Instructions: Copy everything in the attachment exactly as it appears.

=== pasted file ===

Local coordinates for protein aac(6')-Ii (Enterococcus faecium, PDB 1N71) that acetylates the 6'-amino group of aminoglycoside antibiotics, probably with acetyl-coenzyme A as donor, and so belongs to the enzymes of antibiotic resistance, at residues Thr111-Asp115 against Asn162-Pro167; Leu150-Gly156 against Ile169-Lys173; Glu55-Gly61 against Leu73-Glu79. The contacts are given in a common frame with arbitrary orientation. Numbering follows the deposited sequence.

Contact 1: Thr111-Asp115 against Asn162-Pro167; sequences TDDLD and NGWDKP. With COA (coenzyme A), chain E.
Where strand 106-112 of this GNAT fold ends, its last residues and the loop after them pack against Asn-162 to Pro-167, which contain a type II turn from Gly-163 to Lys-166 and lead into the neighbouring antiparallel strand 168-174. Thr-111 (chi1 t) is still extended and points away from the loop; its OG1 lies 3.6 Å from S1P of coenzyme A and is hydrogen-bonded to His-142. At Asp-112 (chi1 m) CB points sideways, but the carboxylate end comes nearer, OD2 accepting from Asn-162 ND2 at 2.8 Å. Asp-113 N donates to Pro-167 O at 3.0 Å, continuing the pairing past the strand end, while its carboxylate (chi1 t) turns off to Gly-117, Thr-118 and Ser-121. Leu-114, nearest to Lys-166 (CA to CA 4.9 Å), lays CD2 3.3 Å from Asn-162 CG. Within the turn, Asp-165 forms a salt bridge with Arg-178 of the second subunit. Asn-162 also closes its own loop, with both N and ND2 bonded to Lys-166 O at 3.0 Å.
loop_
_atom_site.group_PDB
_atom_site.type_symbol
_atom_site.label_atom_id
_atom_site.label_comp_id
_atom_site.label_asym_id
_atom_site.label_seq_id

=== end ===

Local coordinates for protein aac(6')-Ii (Enterococcus faecium, PDB 1N71) that acetylates the 6'-amino group of aminoglycoside antibiotics, probably with acetyl-coenzyme A as donor, and so belongs to the enzymes of antibiotic resistance, at residues Thr111-Asp115 against Asn162-Pro167; Leu150-Gly156 against Ile169-Lys173; Glu55-Gly61 against Leu73-Glu79. The contacts are given in a common frame with arbitrary orientation. Numbering follows the deposited sequence.

Contact 1: Thr111-Asp115 against Asn162-Pro167; sequences TDDLD and NGWDKP. With COA (coenzyme A), chain E.
Where strand 106-112 of this GNAT fold ends, its last residues and the loop after them pack against Asn-162 to Pro-167, which contain a type II turn from Gly-163 to Lys-166 and lead into the neighbouring antiparallel strand 168-174. Thr-111 (chi1 t) is still extended and points away from the loop; its OG1 lies 3.6 Å from S1P of coenzyme A and is hydrogen-bonded to His-142. At Asp-112 (chi1 m) CB points sideways, but the carboxylate end comes nearer, OD2 accepting from Asn-162 ND2 at 2.8 Å. Asp-113 N donates to Pro-167 O at 3.0 Å, continuing the pairing past the strand end, while its carboxylate (chi1 t) turns off to Gly-117, Thr-118 and Ser-121. Leu-114, nearest to Lys-166 (CA to CA 4.9 Å), lays CD2 3.3 Å from Asn-162 CG. Within the turn, Asp-165 forms a salt bridge with Arg-178 of the second subunit. Asn-162 also closes its own loop, with both N and ND2 bonded to Lys-166 O at 3.0 Å.
loop_
_atom_site.group_PDB
_atom_site.type_symbol
_atom_site.label_atom_id
_atom_site.label_comp_id
_atom_site.label_asym_id
_atom_site.label_seq_id